More recent events
After the 1914–18 war the Commissioners, while acknowledging that in much of the area they had only an 'inherited interest', (fn. 331) nevertheless had some influence on plans for its future, aided by the prestige accruing from their scholarship scheme, which was reorganized in 1921–2 to give research workers 'that complete freedom from financial anxiety which only a substantial stipend can provide'. (fn. 332) The value of the work was recognized when in 1935, agreeably to the known wish of King George V, the Commissioners were released from their remaining commitment (some £65,000) to the uncompleted Science Museum. (fn. 333)
During the inter-war years the Commissioners pursued Prince Albert's aim of physical communication among the institutions at South Kensington in respect of the three scientific museums south of Imperial Institute Road. Until recently a countervailing opinion in the Natural History Museum has, however, limited what could be done. (fn. 334)
A report of the Royal Commission on National Museums and Galleries in 1930 agreed with the Commissioners, and the Royal Society, in urging a coherent plan for the South Kensington area, in aspiration towards 'the far-reaching conception of the Prince Consort in 1851'. (fn. 335) In 1936–7 a plan emanating chiefly from Sir Henry Tizard as Rector of Imperial College, with the co-operation of the Commissioners' secretary (Sir) Evelyn Shaw, would have concentrated the academic institutions on the 'island site' north of Imperial Institute Road and the museums south of it, where they would have included an ethnological museum. (fn. 336) By 1951 that museum had been dropped, and the Royal College of Art, after seeing a succession of mirage-homes fade, had been leased a fine site on Kensington Gore, where the Commissioners had hitherto retained most of the old house-properties acquired in the 1850's. (fn. 337) The great governmentally sponsored expansion of Imperial College since 1953 has required the retention of the south side of Imperial Institute Road in 'academic' use, and has extended the College's buildings over most of the 'island site' (Plan d between pages 54 and 55). A new lease from the Commissioners has replaced that of 1909. (fn. 338) This and the lease of the Royal College of Art site, though not at rents as nominal as in the Commissioners' comparable nineteenth-century leases, continue the Commissioners' substantial contribution as landowners and by endowment to the support of science and art.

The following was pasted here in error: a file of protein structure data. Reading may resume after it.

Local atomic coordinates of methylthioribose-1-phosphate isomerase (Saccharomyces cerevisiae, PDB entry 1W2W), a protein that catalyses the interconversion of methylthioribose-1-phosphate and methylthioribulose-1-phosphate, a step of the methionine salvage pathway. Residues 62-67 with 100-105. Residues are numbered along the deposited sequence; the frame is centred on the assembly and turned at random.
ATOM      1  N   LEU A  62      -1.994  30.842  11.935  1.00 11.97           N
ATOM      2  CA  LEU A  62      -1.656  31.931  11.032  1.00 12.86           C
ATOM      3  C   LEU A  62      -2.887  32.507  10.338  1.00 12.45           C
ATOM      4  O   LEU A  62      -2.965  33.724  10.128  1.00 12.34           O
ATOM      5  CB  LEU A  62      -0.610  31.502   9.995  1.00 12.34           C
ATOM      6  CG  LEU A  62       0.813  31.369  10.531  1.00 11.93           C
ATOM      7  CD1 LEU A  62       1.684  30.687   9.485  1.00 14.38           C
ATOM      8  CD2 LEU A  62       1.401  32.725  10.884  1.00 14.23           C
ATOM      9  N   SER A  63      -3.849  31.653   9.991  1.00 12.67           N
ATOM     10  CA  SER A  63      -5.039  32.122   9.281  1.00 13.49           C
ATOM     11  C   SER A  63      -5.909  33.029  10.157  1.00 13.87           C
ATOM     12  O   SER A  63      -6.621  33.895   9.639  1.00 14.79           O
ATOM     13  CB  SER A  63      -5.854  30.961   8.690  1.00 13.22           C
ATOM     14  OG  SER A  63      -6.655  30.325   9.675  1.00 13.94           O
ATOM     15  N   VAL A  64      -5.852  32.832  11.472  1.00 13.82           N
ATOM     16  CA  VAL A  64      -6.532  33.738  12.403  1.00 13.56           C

When Henry Cole was thinking how to reinvigorate the estate one evening in 1874 his wife pleased him by suggesting its designation as the National Academy of Industry. (fn. 339) The English have, however, been slow to take a studied or theoretic view of earning their livelihood, and the area still expresses Prince Albert's aims only as modified by the pull of interest among the educated classes towards the fine arts and the pure sciences. Nor is the propinquity of the institutions as reciprocally fruitful as the Prince hoped or expected. In their architectural relations they fall below his ideal, and the area that in 1907 occasioned the King's expostulation still in 1974 left something to be desired. But with this admitted, 'South Kensington' remains a remarkable if forbidding memorial to the practical foresight of Prince Albert.